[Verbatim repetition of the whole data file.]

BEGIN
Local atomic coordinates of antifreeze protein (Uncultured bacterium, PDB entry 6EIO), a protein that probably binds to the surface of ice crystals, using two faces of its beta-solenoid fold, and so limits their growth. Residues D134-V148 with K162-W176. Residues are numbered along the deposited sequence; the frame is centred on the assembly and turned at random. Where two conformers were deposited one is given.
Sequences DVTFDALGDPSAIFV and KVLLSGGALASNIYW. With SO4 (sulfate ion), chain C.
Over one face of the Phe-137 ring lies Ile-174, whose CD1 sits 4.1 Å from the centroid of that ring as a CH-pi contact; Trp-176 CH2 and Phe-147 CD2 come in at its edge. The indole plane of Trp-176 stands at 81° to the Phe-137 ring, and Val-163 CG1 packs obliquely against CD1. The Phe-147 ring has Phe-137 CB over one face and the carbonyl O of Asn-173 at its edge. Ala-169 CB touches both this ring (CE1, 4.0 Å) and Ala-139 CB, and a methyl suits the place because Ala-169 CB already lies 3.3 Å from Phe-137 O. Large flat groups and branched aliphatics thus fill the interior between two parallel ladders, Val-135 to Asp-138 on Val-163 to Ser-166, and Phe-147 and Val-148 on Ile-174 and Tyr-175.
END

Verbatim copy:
Local atomic coordinates of antifreeze protein (Uncultured bacterium, PDB entry 6EIO), a protein that probably binds to the surface of ice crystals, using two faces of its beta-solenoid fold, and so limits their growth. Residues D134-V148 with K162-W176. Residues are numbered along the deposited sequence; the frame is centred on the assembly and turned at random. Where two conformers were deposited one is given.
Sequences DVTFDALGDPSAIFV and KVLLSGGALASNIYW. With SO4 (sulfate ion), chain C.
Over one face of the Phe-137 ring lies Ile-174, whose CD1 sits 4.1 Å from the centroid of that ring as a CH-pi contact; Trp-176 CH2 and Phe-147 CD2 come in at its edge. The indole plane of Trp-176 stands at 81° to the Phe-137 ring, and Val-163 CG1 packs obliquely against CD1. The Phe-147 ring has Phe-137 CB over one face and the carbonyl O of Asn-173 at its edge. Ala-169 CB touches both this ring (CE1, 4.0 Å) and Ala-139 CB, and a methyl suits the place because Ala-169 CB already lies 3.3 Å from Phe-137 O. Large flat groups and branched aliphatics thus fill the interior between two parallel ladders, Val-135 to Asp-138 on Val-163 to Ser-166, and Phe-147 and Val-148 on Ile-174 and Tyr-175.